We tested the Nikon D500 camera with a number of different Nikon lenses and were impressed. Why
D500 compared with other Nikon DSLRs
The Nikon D500 is in fact a whole new camera in which all the latest developments are included. It is the top-of-the-line APS body from Nikon, intended for (semi-)professional photographers. The comparison with the ‘lower’ APS-C model, the Nikon D7200 – more megapixels but less advanced AF, not nearly as big a buffer and fewer frames per second – is therefore flawed. The Nikon D7200 is a real consumer camera: lighter specifications and less solidly built than a Nikon D5. As far as build quality is concerned, the Nikon D500 is reminiscent of the D5.
We would rather compare the D500 with the Full-Frame Nikon D750:
- The D500 is an APS-C camera with a crop factor of 1.5. More telephoto, but less wide angle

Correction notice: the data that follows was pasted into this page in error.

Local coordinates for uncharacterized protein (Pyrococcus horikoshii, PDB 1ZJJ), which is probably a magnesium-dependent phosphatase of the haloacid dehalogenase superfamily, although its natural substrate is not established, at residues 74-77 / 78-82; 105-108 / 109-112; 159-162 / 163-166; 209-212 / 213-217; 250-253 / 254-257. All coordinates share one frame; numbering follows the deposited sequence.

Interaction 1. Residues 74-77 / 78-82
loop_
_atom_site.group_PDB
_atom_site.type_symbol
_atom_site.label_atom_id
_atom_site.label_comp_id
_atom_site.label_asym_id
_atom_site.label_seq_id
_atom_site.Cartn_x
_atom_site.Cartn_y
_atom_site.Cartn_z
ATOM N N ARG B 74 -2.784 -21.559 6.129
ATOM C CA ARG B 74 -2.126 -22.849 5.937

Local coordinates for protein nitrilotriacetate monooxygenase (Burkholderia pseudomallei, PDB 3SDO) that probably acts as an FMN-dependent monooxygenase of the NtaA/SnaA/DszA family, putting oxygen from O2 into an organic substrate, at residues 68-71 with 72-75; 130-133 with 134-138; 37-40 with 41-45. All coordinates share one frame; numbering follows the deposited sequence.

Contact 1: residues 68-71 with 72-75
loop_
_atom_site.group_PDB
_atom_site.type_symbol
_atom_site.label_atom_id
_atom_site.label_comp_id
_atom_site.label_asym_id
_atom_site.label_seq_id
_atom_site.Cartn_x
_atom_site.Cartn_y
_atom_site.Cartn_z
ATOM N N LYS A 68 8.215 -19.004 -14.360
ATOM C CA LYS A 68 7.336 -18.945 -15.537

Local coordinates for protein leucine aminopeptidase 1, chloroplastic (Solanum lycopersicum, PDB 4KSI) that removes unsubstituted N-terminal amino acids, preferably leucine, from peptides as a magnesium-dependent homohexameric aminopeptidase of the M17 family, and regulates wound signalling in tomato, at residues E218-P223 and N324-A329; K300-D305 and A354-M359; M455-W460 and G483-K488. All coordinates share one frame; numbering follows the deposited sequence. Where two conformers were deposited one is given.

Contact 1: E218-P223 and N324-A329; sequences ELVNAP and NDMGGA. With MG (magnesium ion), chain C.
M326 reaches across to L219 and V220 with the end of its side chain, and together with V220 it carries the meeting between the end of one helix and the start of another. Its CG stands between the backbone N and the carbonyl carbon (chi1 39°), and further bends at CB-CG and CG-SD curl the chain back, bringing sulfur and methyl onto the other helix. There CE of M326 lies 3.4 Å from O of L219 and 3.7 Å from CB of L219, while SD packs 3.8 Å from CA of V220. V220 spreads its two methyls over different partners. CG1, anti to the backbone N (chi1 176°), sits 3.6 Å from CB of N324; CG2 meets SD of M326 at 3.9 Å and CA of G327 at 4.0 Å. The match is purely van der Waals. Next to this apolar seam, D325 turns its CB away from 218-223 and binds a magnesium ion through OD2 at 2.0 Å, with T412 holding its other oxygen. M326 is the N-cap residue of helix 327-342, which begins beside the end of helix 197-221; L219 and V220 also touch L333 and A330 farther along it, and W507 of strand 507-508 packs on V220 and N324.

- The D500 has fewer megapixels (20.9 versus 24.9)
- The D500 has a faster shutter (1/8000 versus 1/4000)
- The D500 has a much higher frame rate (10 frames per second versus 6) and can keep that up for much longer
- The maximum ISO value is two stops higher (51200 versus 12800) as well as expandable by 5 (2) stops
- The AF system is faster, has three times as many AF points and is more light-sensitive
- The D500 can film in 4K (although with a crop factor of 2.25)
- It has Bluetooth and NFC connectivity
- But: it has no built-in flash…
- …and the D500 is bigger, heavier and about 400 euros more expensive than the D750